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Introduction

The Hundred and Fifty First Law Commission Report on Admiralty Law highlighted the need for
legislative action in this area. It recommended that British Statutes, i.e. Admiralty Jurisdiction
(India) Act 1860 and the Colonial Courts of Admiralty Act, 1890, and 3 other related British
statutes should be repealed by a Indian law reiterating the First Law Commission Report.

The Admiralty Bill 2005 was introduced in the Lok Sabha on 11th May 2005. The bill is aimed
to develop Indias Admiralty laws to meet the commercial demands and bridge the gap between
commercial realities and legislative requirements. Sadly, the Bill was allowed to lapse and was
not re-introduced.

Presently, the lacunae in the British statutes are being remedied by judicial Precedents and
International Conventions. Thus, it is important to analyse if the Bill is comprehensive enough to
fill the gap taking into consideration the precedents and Conventions.

Critical Analysis of The Salient features of the Bill

[A]First, the long title elucidates the purposes of the Bill as to consolidate and amend the Law
relating to [A] Admiralty Jurisdiction of Courts [B] legal proceedings in connection with ships,
their arrests, detention, and sale and other matters. Statement of objects and reasons reiterates the
recommendation in MV Elizabeth & Others v. Harwan Investment and trading Private
Limited[1][MV Elizabeth] for a codification of Admiralty law.

[B]Second,the Clause 3 of Bill confers the original admiralty jurisdiction on all the High Courts
along with a provision for the extension of this jurisdiction to other Principal Civil Courts in case
the number of cases before the High Court is unduly large.

It can be observed that Clause 5 brings in an element of clarity by defining the scope of the
admiralty jurisdiction.

The proposed Bill appears to be old wine in a new glass. Administration of Admiralty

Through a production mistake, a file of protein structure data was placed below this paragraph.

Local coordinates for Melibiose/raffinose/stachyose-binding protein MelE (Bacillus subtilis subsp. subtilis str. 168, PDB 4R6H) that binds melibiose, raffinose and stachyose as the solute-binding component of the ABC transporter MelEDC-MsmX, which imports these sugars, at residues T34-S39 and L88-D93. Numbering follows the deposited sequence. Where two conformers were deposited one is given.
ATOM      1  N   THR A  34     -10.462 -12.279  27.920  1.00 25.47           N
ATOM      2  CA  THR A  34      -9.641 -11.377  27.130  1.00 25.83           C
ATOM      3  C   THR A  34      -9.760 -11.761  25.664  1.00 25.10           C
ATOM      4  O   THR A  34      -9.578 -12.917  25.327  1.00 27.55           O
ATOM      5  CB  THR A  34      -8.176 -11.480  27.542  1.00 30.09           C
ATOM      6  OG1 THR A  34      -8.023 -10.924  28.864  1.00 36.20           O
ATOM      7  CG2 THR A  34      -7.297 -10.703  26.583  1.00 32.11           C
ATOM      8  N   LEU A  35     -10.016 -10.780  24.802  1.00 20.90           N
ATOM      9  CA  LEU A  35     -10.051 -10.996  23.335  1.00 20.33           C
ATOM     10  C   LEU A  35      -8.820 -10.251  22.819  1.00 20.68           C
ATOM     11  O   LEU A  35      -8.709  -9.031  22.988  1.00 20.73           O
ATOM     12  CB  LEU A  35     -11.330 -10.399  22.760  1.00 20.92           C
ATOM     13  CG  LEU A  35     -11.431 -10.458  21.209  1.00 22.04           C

jurisdiction is governed by British statutes. Sadly, the law is not comprehensively developed so
as to accommodate the changes adopted in the current British statutes and general practices of
Maritime law around the world.

In MV Elizabeth, Thommen J, in Para 97 has reiterated the well accepted legal proposition in
the English Legal system that customs still govern Admiralty law, thus providing wide
jurisdiction.

Although statutes now control the field, much of the admiralty law is rooted in judicial decisions
and influenced by the impact of civil law, common law and equity. The ancient maritime codes
like the Rhodian Sea Law, the Basilika, the Assizes of Jerusalem, the Rolls of Oleron, the Laws
of Visby, the Hanseatic Code, the Black Book of the British Admiralty, Consolato del Mare, and
others are, apart from statute, some of the sources from which the law developed in England.
Any attempt to confine admiralty or maritime law within the bounds of statutes is not only
unrealistic but incorrect. Although this branch of the law in England is now governed generally
by statutes, the law in all its aspects can be understood only by viewing it in the context of
decisions of courts and the general principles which are common to common law and equity.

Cl.5 is based on the Supreme Court Act of 1981 in UK, which is comprehensive and imbibes the